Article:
Facilitating Purposeful Agile Meetings
The course is part of this learning path
This module takes a deep dive into everything that makes sprint planning effective, including having a strong definition of done, how to use velocity and capacity to your advantage, and how to deal with impediments.
The objectives of this course are to provide you with and understanding of:
- What sprint planning is
- How to create a strong definition of done
- What velocity and capacity are, and how to calculate them
- How to deal with impediments
This course is aimed at Scrum Masters who want to improve their individual knowledge of facilitating scrum events in service to their Scrum team and their wider organization.
There are no specific pre-requisites to study this course.
We welcome all feedback and suggestions - please contact us at firstname.lastname@example.org to let us know what you think.
Working in scrum means that you need a really strong and clear definition of what done looks like. As a scrum master, you need to make sure that everyone in your development team knows what done looks like. This is because the product owner will judge the increment at the end of every sport and will make a call as to whether or not the user stories are actually done. Because the definition of done is so important, the whole development team needs to come together with the scrum master and product owner to figure out what your definition of done is. Sometimes, the organization will already have a definition of done in place and if they do, you should either begin with that or adapt it to fit your team or simply use it out of the box. Having a well defined definition of done is helpful for a few reasons. Team members can use it to judge if they have completed user stories and teams can use it to understand how many product back log items they can pull into a sprint back log during Sprint Planning. So, what should your definition of done look like. Well, you may want to consider different definitions of done for different levels of work. One of the common ways of dividing work is to think of user stories, which make up features, which make up epics. User stories are the most granular level of work. When you add a few of them together you create a feature of your product or service. The entire product or service is an epic. You need to figure out what done looks like at every level. While every team would want to work to their own definition on done, there're serious benefits to getting the increment of state of done done at the end of every sprint. Something is done done when it is ready to be released as part of a feature instead of simply being complete and stored. In this sense then, a number of user stories need to be done done by the end of the sprint. One way to do this is to build and testing at every part of the design and development process. Don't wait until the end of the sprint to test. Test constantly. If major issues crop up because of the testing, you'll also be able to create a list of impediments which if removed will really increase the productivity of the team. So, by testing early, productivity over the long term can be increased and full features rather than just user stories can be delivered at the end of each sprint. That's it for this video. Being a scrum master means that you need to have a really clear idea of what the definition of done looks like for your team. You also need to make sure that they all know what that definition is. It shouldn't ever be ambiguous. Last up. During a sprint, you should aim to get a number of stories done done by testing them throughout the sprint. This will allow you to release usable features at the end of every sprint instead of only completing stories.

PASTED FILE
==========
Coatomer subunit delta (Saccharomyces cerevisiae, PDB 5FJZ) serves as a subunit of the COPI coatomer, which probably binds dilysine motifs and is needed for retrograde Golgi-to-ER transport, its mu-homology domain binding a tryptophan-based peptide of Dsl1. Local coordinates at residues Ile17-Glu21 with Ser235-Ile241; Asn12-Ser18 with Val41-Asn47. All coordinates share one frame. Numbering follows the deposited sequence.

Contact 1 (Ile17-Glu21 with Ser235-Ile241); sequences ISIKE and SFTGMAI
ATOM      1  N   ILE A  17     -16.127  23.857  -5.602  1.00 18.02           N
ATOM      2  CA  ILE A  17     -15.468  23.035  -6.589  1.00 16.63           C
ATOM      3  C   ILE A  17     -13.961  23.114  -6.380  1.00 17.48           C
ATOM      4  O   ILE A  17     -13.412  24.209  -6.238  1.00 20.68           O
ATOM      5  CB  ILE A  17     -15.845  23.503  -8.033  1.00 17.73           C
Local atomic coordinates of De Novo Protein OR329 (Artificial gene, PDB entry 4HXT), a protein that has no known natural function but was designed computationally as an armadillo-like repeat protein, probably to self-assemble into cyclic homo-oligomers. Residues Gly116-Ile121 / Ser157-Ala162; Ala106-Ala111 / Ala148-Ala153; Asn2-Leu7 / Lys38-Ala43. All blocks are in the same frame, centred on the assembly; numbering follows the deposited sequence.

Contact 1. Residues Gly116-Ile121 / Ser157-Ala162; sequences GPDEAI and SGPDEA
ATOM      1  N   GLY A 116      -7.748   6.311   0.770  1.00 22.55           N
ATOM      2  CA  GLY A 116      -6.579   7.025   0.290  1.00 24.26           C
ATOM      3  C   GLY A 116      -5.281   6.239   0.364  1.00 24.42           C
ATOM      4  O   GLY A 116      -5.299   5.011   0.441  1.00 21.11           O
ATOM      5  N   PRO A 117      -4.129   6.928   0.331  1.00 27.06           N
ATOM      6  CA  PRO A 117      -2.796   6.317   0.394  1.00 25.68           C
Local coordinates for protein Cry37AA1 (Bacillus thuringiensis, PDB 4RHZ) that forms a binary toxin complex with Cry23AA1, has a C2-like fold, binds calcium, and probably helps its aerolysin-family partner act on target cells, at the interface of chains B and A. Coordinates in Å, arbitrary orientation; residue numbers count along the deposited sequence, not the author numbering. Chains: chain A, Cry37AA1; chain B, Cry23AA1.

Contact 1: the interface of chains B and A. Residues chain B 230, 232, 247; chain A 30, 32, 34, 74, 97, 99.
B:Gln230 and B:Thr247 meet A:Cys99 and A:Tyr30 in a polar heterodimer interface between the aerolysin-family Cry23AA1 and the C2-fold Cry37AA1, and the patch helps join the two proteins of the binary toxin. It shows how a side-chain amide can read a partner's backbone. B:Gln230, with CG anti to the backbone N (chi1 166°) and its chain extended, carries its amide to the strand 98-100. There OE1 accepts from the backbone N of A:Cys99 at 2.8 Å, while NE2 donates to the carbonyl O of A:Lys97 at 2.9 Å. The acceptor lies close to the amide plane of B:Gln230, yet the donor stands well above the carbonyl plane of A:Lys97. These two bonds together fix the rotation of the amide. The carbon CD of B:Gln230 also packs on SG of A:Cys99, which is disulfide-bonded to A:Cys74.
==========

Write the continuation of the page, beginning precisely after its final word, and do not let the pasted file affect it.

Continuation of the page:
Tony has over 20 years’ experience in Business Development, Business Change, Consulting, and Project/Program Management working with public, private, and third sector organizations.
He has helped organizations to design and create processes and procedures to align ways of working with corporate strategy. A highly motivated and detailed solution provider, utilizing a wide range of methods and frameworks to provide structure whilst promoting creativity and innovation.
As a confident and self-motivated professional with excellent communication skills, Tony is able to bring people together and get them working as a team quickly.
Tony is an Agile and Scrum trainer with a vast knowledge spanning IT Systems, Business Change, Program and Project Management. With excellent presentation skills and a solid background, he ensures that all clients gain maximum benefit from his training. He has successfully guided those new to the industry through their initial training, helped experienced staff as they progress in their careers, and worked at the director level advising on best use and practice, as well as tailoring courses to fulfil the exact needs of clients.